Peter Sleep, senior portfolio manager at 7IM:
About 20% of our portfolios are smart beta investments, across both equity and fixed income. We use funds and futures, we run our own regional value portfolios and we even use ETFs. We mainly seek to exploit the value factor ourselves, but we also use third party strategies like Tobam’s Maximum Diversification index series.

 

WHAT BENEFITS DO YOU THINK SMART BETA ETFS BRING TO YOUR CLIENTS’ PORTFOLIOS?
Edward Allen: A systematic and efficient exposure to a theme at a low cost.

Alan Miller: In essence, much of our portfolio is employing smart beta through our overall asset allocation by tilting to those assets where we see the most value—we can easily buy a value or growth, large cap or small cap strategy, or a particular market, at opportune times and often at much lower cost than many smart beta products. Where our clients can benefit in terms of extra risk-adjusted returns, net of costs, we will use smart beta products.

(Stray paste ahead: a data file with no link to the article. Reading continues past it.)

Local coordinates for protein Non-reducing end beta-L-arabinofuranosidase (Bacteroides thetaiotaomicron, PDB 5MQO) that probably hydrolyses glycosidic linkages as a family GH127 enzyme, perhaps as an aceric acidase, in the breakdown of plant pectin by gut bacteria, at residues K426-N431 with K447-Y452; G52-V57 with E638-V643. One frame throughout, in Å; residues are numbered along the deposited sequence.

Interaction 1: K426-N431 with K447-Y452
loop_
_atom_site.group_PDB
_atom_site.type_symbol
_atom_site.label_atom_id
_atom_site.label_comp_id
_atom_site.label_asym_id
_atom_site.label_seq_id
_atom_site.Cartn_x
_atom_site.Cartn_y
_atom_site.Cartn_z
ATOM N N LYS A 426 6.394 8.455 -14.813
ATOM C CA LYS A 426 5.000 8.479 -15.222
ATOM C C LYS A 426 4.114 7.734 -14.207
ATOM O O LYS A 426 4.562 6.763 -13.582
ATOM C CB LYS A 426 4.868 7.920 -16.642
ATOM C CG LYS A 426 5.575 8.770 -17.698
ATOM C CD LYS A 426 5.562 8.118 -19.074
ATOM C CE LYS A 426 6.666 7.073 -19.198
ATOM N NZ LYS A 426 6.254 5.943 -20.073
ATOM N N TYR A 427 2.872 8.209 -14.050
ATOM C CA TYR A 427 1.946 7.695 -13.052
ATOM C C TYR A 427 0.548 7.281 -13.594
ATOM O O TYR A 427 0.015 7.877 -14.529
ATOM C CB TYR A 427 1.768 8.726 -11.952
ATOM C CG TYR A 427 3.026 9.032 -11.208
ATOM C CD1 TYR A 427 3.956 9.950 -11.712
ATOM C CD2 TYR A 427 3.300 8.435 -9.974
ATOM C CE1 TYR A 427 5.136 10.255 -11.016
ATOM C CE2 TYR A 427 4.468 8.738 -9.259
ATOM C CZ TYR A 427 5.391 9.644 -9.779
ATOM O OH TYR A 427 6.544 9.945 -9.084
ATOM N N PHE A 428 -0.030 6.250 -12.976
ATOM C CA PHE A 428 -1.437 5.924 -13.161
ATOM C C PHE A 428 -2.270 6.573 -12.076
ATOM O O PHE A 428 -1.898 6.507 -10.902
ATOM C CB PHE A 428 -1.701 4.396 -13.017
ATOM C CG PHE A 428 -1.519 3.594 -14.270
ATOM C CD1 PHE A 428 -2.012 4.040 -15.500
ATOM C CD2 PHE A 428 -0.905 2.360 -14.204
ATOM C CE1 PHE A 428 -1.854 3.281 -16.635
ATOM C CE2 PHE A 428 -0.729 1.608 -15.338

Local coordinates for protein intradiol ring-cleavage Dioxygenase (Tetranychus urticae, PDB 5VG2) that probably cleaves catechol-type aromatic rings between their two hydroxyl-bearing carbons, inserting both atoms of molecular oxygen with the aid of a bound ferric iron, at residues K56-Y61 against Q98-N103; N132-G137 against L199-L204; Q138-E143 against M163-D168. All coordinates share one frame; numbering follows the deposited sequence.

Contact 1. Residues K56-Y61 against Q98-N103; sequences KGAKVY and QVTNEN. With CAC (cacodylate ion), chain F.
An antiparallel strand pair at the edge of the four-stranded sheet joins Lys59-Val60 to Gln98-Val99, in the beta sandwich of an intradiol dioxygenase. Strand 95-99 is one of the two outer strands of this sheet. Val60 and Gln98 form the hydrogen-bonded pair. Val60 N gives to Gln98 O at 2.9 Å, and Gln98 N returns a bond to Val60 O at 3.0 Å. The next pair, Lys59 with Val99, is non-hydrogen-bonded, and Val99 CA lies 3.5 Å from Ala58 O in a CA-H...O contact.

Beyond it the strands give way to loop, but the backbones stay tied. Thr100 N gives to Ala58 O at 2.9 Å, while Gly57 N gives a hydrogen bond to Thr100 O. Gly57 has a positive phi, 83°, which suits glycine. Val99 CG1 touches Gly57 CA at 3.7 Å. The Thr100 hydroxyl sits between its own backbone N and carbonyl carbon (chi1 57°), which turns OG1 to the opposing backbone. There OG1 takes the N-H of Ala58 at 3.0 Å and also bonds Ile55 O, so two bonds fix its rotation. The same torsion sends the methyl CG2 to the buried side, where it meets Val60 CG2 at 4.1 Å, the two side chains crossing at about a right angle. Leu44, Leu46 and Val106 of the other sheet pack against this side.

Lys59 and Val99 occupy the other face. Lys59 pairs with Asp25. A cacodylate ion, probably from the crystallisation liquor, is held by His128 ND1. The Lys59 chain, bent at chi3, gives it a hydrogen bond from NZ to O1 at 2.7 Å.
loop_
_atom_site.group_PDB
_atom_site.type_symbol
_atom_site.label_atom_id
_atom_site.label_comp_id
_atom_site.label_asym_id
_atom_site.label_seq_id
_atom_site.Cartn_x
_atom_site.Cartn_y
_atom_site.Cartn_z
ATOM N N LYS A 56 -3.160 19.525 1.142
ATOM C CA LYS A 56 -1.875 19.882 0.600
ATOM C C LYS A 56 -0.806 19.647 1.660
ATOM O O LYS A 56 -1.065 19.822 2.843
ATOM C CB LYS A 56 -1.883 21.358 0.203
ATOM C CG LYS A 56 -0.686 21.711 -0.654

Peter Sleep: 7IM uses smart beta across all funds, particularly in the equity area, but increasingly in the fixed income area. We use smart beta strategies because we believe the evidence is overwhelming that they add value to our clients through time.

It’s a case of better performance at a lower cost. Some smart beta strategies, or blends of strategies, also help improve the diversification or lower the volatility of client portfolios, but this is not universal.

 

WHERE DO YOU LOOK TO RESEARCH THE STRATEGIES, AND HOW DO YOU BEST IMPLEMENT THEM? IS IT ALWAYS THROUGH ETFS?